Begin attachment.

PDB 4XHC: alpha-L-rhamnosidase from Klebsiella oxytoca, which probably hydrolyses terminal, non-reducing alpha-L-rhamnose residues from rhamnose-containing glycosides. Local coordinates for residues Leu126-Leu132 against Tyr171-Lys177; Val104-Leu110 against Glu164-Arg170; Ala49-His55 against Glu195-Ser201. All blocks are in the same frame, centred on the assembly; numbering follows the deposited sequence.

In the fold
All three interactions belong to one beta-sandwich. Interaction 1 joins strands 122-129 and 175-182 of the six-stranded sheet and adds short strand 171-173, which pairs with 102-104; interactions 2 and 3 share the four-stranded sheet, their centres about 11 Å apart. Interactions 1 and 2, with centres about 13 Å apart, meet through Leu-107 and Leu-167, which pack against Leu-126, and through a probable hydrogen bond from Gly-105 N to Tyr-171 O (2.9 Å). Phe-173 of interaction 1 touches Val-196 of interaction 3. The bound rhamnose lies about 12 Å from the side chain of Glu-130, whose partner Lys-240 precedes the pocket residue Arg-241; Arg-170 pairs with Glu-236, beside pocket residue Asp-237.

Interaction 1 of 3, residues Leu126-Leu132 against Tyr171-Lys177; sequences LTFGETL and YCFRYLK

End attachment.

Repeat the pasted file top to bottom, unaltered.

PDB 4XHC: alpha-L-rhamnosidase from Klebsiella oxytoca, which probably hydrolyses terminal, non-reducing alpha-L-rhamnose residues from rhamnose-containing glycosides. Local coordinates for residues Leu126-Leu132 against Tyr171-Lys177; Val104-Leu110 against Glu164-Arg170; Ala49-His55 against Glu195-Ser201. All blocks are in the same frame, centred on the assembly; numbering follows the deposited sequence.

In the fold
All three interactions belong to one beta-sandwich. Interaction 1 joins strands 122-129 and 175-182 of the six-stranded sheet and adds short strand 171-173, which pairs with 102-104; interactions 2 and 3 share the four-stranded sheet, their centres about 11 Å apart. Interactions 1 and 2, with centres about 13 Å apart, meet through Leu-107 and Leu-167, which pack against Leu-126, and through a probable hydrogen bond from Gly-105 N to Tyr-171 O (2.9 Å). Phe-173 of interaction 1 touches Val-196 of interaction 3. The bound rhamnose lies about 12 Å from the side chain of Glu-130, whose partner Lys-240 precedes the pocket residue Arg-241; Arg-170 pairs with Glu-236, beside pocket residue Asp-237.

Interaction 1 of 3, residues Leu126-Leu132 against Tyr171-Lys177; sequences LTFGETL and YCFRYLK